Likewise, over time, and assuming the current Labour government can for once succeed in implementing a major policy commitment, National’s opposition can be expected to soften. Either shortly before or after it next comes to power, National will almost certainly announce that the social insurance scheme, or whatever fancy name it has been given by then, will be retained, possibly with a few modifications.
The picture that emerges from this history is that National is a party of cautious and pragmatic reform. While not necessarily opposed to change, National will only commit to changes that are in place and are popular – it is not, nor ever has been, a party of bold or unexpected change.
Those looking to the Luxon leadership to usher in a new sense of vision and purpose of what the modern National Party might look like will be disappointed.
National is not about to go through a period of fresh new thinking about what it means to be a conservative party today, the way Britain’s Conservatives did under David Cameron between 2005 and coming to office in 2010, even if the wheels have fallen rather spectacularly off that chariot since then. Rather, National is likely to focus on consolidating its traditional approach, albeit with new marketing. The Luxon led National Party is not about to carve out a bold new approach to conservative politics and thinking.
Instead, National’s calculation will be based on just doing enough to unseat a Labour government likely to be still bogged down by the post Covid-19 environment, the currently overheated housing market, and the shortage of affordable housing, complicated and controversial still-to-be-completed reforms in health, education, resource management and local government, and rising inflation and debt levels.
Given National’s record as New Zealand’s most successful election-winning party of the past 70 years, it will not want to trouble the winning formula of the past with too much unnecessary new thinking.
Meanwhile, work on the income insurance scheme will continue.
Unlike National, Labour governments like to mark their time in office by significant social policy achievements. So, the current government will already be eyeing up the social insurance scheme as its legacy equivalent of Kiwisaver.
However, it is not clear how much progress will be made by the time of the next election. Experience from other countries that have moved in similar directions points to complex problems establishing the delivery systems required for such a scheme.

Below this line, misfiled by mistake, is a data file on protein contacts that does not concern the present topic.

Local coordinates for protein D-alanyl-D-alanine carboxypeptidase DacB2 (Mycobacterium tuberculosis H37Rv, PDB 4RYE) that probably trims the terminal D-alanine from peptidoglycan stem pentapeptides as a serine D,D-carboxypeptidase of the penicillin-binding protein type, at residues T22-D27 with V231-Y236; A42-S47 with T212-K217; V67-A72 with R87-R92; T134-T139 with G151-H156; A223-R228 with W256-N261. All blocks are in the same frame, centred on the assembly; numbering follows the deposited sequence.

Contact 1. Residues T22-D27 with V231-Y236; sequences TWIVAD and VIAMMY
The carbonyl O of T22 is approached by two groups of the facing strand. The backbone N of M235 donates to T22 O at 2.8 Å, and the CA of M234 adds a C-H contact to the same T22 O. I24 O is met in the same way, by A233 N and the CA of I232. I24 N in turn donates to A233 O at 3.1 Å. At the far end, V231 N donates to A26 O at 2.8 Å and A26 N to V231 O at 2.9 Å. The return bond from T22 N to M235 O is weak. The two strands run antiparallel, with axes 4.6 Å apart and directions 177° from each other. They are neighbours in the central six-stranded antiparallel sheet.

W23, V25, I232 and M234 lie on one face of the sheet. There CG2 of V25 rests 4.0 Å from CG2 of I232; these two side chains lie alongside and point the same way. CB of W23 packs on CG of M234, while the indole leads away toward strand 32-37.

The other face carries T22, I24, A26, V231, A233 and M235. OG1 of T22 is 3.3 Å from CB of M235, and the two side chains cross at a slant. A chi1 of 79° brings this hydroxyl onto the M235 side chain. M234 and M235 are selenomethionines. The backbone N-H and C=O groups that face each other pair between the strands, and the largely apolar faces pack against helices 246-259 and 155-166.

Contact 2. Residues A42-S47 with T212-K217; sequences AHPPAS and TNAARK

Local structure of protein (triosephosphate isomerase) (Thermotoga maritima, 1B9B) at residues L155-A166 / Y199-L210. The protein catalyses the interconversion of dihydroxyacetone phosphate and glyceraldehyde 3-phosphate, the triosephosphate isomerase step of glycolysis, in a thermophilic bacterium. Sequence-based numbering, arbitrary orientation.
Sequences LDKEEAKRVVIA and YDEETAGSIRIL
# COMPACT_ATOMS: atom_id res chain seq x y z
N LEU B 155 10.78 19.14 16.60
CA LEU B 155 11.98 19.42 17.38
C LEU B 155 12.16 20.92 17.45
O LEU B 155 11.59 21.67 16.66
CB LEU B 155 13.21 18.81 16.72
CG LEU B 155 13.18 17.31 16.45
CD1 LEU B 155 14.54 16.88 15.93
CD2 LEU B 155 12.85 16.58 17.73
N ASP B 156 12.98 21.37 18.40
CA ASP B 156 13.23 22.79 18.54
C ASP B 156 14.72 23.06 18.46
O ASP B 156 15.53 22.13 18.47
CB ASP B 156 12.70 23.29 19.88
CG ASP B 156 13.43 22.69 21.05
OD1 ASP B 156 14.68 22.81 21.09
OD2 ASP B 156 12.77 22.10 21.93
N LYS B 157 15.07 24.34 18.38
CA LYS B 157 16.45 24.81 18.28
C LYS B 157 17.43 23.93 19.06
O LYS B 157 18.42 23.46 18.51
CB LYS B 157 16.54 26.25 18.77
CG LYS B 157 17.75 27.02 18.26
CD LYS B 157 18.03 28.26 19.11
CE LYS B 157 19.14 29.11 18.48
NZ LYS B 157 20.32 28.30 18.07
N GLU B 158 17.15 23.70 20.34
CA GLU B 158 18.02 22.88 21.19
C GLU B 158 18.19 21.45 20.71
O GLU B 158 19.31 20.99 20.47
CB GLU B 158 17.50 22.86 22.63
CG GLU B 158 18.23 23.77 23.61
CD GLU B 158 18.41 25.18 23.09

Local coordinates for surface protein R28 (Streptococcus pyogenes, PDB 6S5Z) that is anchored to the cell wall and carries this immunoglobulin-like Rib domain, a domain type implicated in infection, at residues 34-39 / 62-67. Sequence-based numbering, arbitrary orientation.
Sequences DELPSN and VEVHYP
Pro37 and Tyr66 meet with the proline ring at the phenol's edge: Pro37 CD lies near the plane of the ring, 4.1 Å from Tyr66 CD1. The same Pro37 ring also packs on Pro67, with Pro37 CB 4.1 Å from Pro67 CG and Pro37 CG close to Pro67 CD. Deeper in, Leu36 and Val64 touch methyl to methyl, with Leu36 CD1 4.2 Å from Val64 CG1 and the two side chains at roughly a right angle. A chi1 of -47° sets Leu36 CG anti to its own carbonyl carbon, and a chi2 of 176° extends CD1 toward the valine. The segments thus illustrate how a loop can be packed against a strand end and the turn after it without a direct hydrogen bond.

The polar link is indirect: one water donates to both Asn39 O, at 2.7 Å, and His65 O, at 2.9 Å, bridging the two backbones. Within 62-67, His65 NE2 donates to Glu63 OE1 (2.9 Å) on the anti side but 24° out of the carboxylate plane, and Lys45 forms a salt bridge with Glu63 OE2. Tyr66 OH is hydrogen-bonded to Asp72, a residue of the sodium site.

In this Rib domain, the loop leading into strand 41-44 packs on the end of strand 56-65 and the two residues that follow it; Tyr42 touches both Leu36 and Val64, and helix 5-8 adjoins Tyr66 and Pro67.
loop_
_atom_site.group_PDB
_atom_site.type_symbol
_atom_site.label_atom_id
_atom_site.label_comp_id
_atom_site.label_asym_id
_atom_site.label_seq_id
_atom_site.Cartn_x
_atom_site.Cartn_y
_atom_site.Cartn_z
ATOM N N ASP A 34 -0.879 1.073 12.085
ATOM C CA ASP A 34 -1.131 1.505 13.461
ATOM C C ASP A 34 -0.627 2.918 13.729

New Zealand has the good fortune of already having in place, in the form of Accident Compensation, a social insurance scheme for personal injury, which works well. Expanding this to encompass income protection insurance as the government proposes should not prove to be an insurmountable task.
Beyond the delivery structure, issues remain about the financing of the proposed scheme. The proposal to impose a personal levy on employees, similar to the personal injury compensation levy currently in place, makes sense, but questions will arise about the size of that new levy which is likely to be far more substantial than the personal injury compensation levy.
There will also be equity issues about those who will be able to contribute to the scheme and those who will not. As with all reforms of this type, the debate ahead will be intense and complex. For its part, National has already homed in on what it sees as an Achilles heel, deriding the plan as little more than a poorly-designed tax grab.
As it did with social security, the nuclear-free legislation, Working for Families and Kiwisaver, National will bitterly oppose at every stage the implementation of the social insurance plan.
It will describe it in many extreme and ominous terms along the way, the “tax grab” jibe being but the first. There will be dire warnings about the intrusions it will make into individual lives and choices.
But should Labour succeed in implementing the policy this term and people respond positively to it, expect National, true to form, to announce sometime immediately before the next election that it will not repeal the plan should it come to office.
And that will confirm that the Luxon-led National Party is no different from its predecessors.
For National, politics has always been primarily about winning and retaining office. Whatever else he may do while leader, Christopher Luxon is not about to change that.